OMA revolutionises department store architecture with Galleria Gwanggyo
Trails of rugged glass disrupt the impressive stone façade of the Galleria department store designed by OMA to bring daylight and city views to shoppers. For South Korea, the design is a revolution in department store architecture, which usually tries to keep customers oblivious of passing time and fully absorbed in the retail experience
This quirky golden-brown stone and glass structure is the recently completed Galleria Department Store in the city of Gwanggyo, just 40 minutes south of Seoul. The Gwanggyo store is the sixth and largest branch of the luxury department store franchise owned by Hanwha and has been designed by Rem Koolhaas’ architecture firm OMA, in collaboration with local Korean architecture firm Gansam.
The building had been the talk of town during its construction due to its eye-catching design. The textured mosaic stone façade has trails of rugged glass protruding from it, in stark contrast with the opacity of the stone. As if a sculpted stone is emerging from the ground, the architecture evokes nature – from the neighbouring Suwon Gwanggyo Lake Park – and connects it with the urban environment surrounded by ubiquitous high-rise buildings.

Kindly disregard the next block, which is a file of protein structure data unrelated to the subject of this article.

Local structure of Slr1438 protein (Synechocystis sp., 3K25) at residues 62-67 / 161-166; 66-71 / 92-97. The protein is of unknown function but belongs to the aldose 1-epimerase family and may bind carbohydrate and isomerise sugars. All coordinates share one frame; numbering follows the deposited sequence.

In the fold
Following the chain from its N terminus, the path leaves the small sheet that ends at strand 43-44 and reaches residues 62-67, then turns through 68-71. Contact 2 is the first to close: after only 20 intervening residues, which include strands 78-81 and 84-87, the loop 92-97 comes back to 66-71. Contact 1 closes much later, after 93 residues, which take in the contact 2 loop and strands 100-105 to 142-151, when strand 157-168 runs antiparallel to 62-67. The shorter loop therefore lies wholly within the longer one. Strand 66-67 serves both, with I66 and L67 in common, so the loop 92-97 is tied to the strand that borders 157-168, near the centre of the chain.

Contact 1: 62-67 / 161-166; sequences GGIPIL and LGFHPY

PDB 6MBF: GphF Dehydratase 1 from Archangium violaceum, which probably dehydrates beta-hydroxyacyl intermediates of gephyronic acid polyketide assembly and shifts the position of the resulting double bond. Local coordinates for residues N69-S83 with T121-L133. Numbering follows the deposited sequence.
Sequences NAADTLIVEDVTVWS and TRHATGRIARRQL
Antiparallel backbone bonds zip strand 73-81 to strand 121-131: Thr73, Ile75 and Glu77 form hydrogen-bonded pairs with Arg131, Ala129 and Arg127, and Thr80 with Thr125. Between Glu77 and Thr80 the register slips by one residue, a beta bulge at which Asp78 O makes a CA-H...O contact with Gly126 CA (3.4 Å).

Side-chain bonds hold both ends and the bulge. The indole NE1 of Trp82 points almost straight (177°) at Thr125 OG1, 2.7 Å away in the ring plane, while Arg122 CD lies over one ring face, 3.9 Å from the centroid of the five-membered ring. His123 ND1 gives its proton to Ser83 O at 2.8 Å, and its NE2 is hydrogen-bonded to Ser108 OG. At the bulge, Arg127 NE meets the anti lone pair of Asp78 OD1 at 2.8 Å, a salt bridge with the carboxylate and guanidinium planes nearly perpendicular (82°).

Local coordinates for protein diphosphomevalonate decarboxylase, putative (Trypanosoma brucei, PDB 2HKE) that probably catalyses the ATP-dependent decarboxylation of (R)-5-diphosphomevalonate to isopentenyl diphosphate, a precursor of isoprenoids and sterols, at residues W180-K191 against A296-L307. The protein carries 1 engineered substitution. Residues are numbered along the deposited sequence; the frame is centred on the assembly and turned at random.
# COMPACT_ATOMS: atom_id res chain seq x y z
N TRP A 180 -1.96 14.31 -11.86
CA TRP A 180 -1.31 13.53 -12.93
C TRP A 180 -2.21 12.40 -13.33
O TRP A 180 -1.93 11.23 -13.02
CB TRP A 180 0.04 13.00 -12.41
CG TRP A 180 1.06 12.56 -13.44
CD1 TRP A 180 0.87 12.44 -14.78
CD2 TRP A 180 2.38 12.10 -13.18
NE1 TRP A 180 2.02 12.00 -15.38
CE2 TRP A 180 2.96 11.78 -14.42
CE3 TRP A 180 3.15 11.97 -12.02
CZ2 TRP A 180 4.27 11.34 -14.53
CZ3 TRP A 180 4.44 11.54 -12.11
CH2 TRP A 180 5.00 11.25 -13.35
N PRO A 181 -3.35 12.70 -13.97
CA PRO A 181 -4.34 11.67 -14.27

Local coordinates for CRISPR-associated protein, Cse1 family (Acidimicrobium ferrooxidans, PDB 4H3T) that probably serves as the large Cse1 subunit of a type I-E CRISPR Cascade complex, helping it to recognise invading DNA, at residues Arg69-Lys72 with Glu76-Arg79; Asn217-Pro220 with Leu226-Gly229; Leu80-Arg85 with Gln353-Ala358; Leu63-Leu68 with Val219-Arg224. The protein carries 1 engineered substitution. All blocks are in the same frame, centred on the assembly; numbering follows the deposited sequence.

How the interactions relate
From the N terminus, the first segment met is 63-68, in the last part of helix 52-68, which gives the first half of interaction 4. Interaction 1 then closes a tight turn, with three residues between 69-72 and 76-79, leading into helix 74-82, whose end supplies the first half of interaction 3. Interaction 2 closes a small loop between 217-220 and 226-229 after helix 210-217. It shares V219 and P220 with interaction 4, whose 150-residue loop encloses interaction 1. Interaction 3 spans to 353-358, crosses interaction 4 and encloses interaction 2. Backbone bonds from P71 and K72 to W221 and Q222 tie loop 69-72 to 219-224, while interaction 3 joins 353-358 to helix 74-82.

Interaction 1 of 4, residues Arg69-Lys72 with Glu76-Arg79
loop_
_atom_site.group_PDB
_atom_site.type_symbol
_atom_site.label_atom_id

A public route has been excavated from the stone volume as a multifaceted glass façade facing out, twirling up towards the rooftop garden. For passersby, this is a fascinating element to observe, while for visitors inside, this transparent passage offers alternative vantage points to explore and enjoy the city while moving up the escalators.
‘With a public loop deliberately designed for cultural offerings, Galleria in Gwanggyo is a place where visitors engage with architecture and culture as they shop. They leave with a unique retail experience blended with pleasant surprises after each visit,’ says OMA partner Chris van Duijn who led the project.
What distinguishes the building from other department stores is that the Galleria Gwanggyo is the first department store in Korea to allow light to enter the building from all corners through the ‘Public Loop’. Department stores have traditionally been built as closed structures with no windows so that customers lose their sense of time and focus on shopping. This new attempt by Galleria is revolutionary in that sense – as it has masterfully incorporated light as a mechanism to bring joy and entertainment, and in turn, tempting customers to linger longer. §